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To demonstrate how social media can be used to reinforce the ThinkFirst For Teens traffic safety education program. .W.8. Using Social Media to Reinforce ThinkFirst For Teens. Michelle M. Gibler, PhD, Fred Murdock, PhD, J. Wesley Rayburn, MD

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To demonstrate how social media can be used to reinforce the ThinkFirst For Teens traffic safety education program.

.W.8

Using Social Media to Reinforce ThinkFirst For Teens

Michelle M. Gibler, PhD, Fred Murdock, PhD, J. Wesley Rayburn, MD

University of Missouri, School of Medicine, Department of Physical Medicine & Rehabilitation

An affiliate chapter of the

ThinkFirst National Injury Prevention Foundation

Introduction

ThinkFirst Missouri is an evidence-based trauma prevention program of the University of Missouri. The missionof ThinkFirst is to prevent traumatic injuries through education, research and policy. Programs are aimed at helping people, especially high-risk young people, learn to reduce their risk for injury.

ThinkFirst For Teens (TFFT) is a fast-paced school assembly program delivered to junior and senior high school students throughout Missouri. Presentations feature compelling testimonies of Voices for Injury Prevention (VIP) speakers. VIP speakers are people who have sustained a brain or spinal cord injury, usually due to a motor vehicle crash. These speakers present sobering yet motivational messages about the consequences of life-altering injuries and encourage audiences to take personal responsibility and make safe choices.

Growth

Subscriber/Fan Interaction with Content

Fan engagement and interaction was critical to the success of this intervention. Facebook interaction in this study was demonstrated by the number of times people expressed a “Like” or logged in a comment in response to a News Feed post.

Daily Facebook “Likes” Posted by Fans Year 1

10/1/09 – 9/30/10

ThinkFirst Social Media Campaign for Teens

Corporations targeting young adults have been using social media to connect with consumers since the advent of new media platforms in the mid-2000’s. As of 2008, injury prevention programs targeting youth had yet to utilize this medium on a broad scale.

In 2009, ThinkFirst Missouri launched a Traffic Safety Social Media Campaign for teens. The goal was to reinforce safety messages presented during ThinkFirst assemblies by connecting with and engaging young people through Facebook. The content, theme, personality and voice of the page leveraged the powerful influence of the VIP survivor testimony through regular discussion threads, video clips, and photos. Teens were recruited to the page via a personal invitation from the VIP speaker during the school assembly program. Daily site management and digital assessment were used to keep the intervention targeted and relevant.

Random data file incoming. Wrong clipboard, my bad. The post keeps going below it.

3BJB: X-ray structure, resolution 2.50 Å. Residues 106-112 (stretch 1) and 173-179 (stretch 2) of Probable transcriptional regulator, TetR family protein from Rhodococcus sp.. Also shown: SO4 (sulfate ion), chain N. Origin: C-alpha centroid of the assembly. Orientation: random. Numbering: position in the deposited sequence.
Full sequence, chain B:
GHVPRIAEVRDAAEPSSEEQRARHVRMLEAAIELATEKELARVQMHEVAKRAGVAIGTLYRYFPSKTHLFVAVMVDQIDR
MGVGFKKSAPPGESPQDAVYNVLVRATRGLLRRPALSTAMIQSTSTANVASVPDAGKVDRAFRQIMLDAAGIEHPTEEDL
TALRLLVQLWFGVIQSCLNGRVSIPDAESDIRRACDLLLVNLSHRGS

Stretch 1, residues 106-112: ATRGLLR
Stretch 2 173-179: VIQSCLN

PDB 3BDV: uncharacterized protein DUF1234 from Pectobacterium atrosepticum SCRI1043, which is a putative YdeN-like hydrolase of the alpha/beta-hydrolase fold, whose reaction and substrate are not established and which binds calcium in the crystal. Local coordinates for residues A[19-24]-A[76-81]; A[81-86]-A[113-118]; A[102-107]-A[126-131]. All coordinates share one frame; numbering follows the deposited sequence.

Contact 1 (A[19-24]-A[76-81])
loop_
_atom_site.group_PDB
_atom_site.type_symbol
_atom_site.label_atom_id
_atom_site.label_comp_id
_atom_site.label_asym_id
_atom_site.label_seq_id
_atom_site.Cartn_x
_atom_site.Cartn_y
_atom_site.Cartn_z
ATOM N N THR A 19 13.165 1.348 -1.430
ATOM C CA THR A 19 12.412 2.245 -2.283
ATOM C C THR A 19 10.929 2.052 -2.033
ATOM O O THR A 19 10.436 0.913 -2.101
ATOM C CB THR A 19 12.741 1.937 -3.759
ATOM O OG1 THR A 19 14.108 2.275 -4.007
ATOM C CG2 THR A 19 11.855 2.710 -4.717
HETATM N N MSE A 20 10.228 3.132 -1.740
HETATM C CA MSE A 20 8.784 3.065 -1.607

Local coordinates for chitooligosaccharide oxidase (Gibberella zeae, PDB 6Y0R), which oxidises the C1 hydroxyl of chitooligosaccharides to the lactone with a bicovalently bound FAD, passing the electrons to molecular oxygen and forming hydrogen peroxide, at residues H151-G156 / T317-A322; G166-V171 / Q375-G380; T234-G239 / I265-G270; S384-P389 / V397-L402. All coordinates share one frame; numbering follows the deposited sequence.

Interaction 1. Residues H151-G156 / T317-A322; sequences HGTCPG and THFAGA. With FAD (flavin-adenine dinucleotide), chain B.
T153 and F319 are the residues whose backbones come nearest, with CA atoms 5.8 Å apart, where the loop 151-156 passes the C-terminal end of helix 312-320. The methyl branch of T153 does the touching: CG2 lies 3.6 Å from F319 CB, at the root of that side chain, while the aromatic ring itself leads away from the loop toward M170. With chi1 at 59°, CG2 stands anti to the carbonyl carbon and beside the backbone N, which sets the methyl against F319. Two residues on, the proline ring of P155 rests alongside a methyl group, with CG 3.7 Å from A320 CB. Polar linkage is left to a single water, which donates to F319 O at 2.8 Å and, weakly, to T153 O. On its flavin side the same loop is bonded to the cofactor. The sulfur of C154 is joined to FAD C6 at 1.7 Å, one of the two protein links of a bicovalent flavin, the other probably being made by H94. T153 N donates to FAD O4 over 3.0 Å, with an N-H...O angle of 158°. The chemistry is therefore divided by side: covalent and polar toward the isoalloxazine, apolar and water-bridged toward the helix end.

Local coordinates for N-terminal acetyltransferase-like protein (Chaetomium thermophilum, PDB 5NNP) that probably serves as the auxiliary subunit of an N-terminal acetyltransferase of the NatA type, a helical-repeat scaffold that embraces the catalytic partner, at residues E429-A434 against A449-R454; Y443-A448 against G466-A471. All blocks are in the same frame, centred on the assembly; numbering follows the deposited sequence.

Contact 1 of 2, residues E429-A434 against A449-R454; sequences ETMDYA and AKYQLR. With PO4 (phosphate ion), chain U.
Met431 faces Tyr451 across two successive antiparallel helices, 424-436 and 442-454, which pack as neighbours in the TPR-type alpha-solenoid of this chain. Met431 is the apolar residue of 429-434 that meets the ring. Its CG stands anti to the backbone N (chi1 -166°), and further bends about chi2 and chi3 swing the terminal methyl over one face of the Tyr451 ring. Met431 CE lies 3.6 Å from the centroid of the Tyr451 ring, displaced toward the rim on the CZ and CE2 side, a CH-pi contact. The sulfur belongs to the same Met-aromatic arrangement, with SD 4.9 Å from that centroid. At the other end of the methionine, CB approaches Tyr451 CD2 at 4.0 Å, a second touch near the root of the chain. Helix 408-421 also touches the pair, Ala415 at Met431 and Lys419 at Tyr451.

The Facebook page experienced steady growth throughout the school year, especially during periods of peak program delivery (October through May). Year 1 logged in 1,825 total subscribers (“Fans”), an average of five new Fans/day.

Year 1 experienced an impressive amount of interaction. The graph above indicates spikes in interaction occurred immediately following school program delivery. April 7th was the busiest day of interaction with 22 Likes and 16 comments. This spike was linked to an active week of program delivery reaching 1,483 high school students. A total of 700 indicators of Post Feedback (combined Likes and comments) were received in Year 1. Preliminary Year 2 data indicate an even greater level of Fan interaction.

Target Audience Demographics

Gender and Age Distribution Year 1

N=1,825 Subscribers

Results

  • 1,825 Fans at end of Year 1
  • Number of Fans increased as number of students reached increased
  • Interaction indicators high
  • Interactions increased during peak program periods
  • Minimal loss (< 4%) of Fans over the course of the year
  • Majority (74%) of users in target demographic, age 13-24
  • Majority (71%) of users female

Purpose of the Study

To demonstrate how social media can be used to reinforce the ThinkFirst For Teens traffic safety education program.

Conclusion

Based on the response following the assemblies and interaction indicators, the ThinkFirst Facebook trial was a successful reinforcement tactic among teens. This effort should be expanded nationwide with the possibility of creating a parallel initiative using an emerging media platform such as Twitter.

Methods

Beginning October 2009, page content, participation and interactions were monitored daily for 12 months using Facebook Insights analytics.

The majority (74%) of users were within the 13 to 24-year-old target demographic, with 43% between the ages of 13 and 17 and 31% between 18 and 24. Gender distribution: Female 71%, Male 29%.

Supported by Federal Funds

Missouri Department of Transportation, Highway Safety Division

April 2011

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